The News: New cybersecurity initiatives announced by Google at Google I/O include the capability for Android and iOS mobile devices to be used as security keys. One of several security announcements, this move is designed to help thwart phishing attacks. Learn more from DARKReading here.
Google’s Cybersecurity Efforts to Include Mobile Devices as Security Keys
Analyst Take: Google’s continual efforts to address new and varied cybersecurity challenges include several new initiatives announced recently at Google I/O. On the heels of the company’s adoption of the pledge to expand support for FIDO sign-in standards, Google revealed the upcoming capability to use Android and iOS mobile devices as security keys to thwart phishing attacks.
This change will essentially turn a user’s mobile device into a physical security key (like Google’s Titan Security Key, which plugs into a USB port) by using Bluetooth to verify their proximity to the device the user wants to log into. The new cybersecurity functionality will help prevent phishing attacks in which a user is tricked into approving a fraudulent sign-in on a distant browser. Protecting against these “person in the middle” attacks has become a priority as bad actors have adapted their methods to potentially work around SMS or Google Prompt security authentication systems.
This isn’t exactly breaking new ground, as Apple has used devices in this way for quite some time now, but I’m glad to see this move from Google.
Additional Cybersecurity Measures Announced at Google I/O
Google Prompt itself will see updated cybersecurity standards, the company announced, including expanded prompt challenge types that will be triggered by potentially fraudulent login attempts. One new challenge will require a user’s mobile device to be connected to the same Wi-Fi network as the device they are trying to log into (similar to the security key function, which uses Bluetooth). Additional cybersecurity measures include continued auto-enrollment of Google account users into two-step verification — which I love, increased anti-phishing protections in Google products such as Docs, Sheets, and Slides, and new privacy and security features for Android.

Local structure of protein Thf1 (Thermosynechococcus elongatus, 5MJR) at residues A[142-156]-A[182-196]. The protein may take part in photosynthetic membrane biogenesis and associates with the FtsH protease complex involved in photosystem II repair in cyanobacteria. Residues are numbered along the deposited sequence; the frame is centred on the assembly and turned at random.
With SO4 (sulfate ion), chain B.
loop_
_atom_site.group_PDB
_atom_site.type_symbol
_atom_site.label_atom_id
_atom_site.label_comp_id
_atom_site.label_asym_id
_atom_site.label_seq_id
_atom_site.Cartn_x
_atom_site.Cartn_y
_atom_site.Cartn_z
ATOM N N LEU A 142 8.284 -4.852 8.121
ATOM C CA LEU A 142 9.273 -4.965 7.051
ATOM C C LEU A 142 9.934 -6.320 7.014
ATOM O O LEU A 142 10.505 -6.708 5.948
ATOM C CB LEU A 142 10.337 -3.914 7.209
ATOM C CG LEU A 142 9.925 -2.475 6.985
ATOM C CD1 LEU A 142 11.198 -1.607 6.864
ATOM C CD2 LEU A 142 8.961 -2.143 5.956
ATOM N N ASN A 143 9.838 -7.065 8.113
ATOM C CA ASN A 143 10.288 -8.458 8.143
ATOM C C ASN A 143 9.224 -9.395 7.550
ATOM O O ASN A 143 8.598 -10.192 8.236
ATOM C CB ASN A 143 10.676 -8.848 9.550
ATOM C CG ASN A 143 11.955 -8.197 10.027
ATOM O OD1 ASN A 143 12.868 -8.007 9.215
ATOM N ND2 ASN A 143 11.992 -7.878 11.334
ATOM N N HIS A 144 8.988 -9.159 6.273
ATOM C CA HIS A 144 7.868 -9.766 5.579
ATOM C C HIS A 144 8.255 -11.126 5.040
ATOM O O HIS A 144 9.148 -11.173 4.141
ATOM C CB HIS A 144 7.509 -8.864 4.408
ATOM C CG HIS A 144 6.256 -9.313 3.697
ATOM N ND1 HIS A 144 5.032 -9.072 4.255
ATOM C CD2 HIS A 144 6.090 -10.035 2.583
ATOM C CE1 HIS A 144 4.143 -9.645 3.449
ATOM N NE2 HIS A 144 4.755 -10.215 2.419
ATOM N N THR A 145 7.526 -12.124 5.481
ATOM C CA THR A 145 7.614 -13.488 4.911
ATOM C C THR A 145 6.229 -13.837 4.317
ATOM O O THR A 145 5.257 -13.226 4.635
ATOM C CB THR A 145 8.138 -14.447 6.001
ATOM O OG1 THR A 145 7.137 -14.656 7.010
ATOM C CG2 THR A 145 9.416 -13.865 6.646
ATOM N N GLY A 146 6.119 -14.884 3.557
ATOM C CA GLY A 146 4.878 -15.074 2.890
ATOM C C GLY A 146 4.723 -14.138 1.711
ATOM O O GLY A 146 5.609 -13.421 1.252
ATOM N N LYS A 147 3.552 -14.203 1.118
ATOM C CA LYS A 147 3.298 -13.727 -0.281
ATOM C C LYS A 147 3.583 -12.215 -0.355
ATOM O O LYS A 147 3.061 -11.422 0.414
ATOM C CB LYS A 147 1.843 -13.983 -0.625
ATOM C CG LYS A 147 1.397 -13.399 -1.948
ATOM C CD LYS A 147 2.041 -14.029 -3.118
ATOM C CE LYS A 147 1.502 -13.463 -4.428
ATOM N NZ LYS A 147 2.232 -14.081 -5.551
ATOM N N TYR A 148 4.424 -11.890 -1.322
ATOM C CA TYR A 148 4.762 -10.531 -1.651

I’m excited to see Google keeping the ball rolling forward on this front. Privacy is a massive hot button these days and we know for certain that while consumers highly value privacy, they also want a convenient and streamlined user experience. These measures look to offer both.
Disclosure: Futurum Research is a research and advisory firm that engages or has engaged in research, analysis, and advisory services with many technology companies, including those mentioned in this article. The author does not hold any equity positions with any company mentioned in this article.
Analysis and opinions expressed herein are specific to the analyst individually and data and other information that might have been provided for validation, not those of Futurum Research as a whole.
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Image Credit: Google
Shelly Kramer is a Principal Analyst and Founding Partner at Futurum Research. A serial entrepreneur with a technology centric focus, she has worked alongside some of the world’s largest brands to embrace disruption and spur innovation, understand and address the realities of the connected customer, and help navigate the process of digital transformation. She brings 20 years' experience as a brand strategist to her work at Futurum, and has deep experience helping global companies with marketing challenges, GTM strategies, messaging development, and driving strategy and digital transformation for B2B brands across multiple verticals. Shelly's coverage areas include Collaboration/CX/SaaS, platforms, ESG, and Cybersecurity, as well as topics and trends related to the Future of Work, the transformation of the workplace and how people and technology are driving that transformation. A transplanted New Yorker, she has learned to love life in the Midwest, and has firsthand experience that some of the most innovative minds and most successful companies in the world also happen to live in “flyover country.”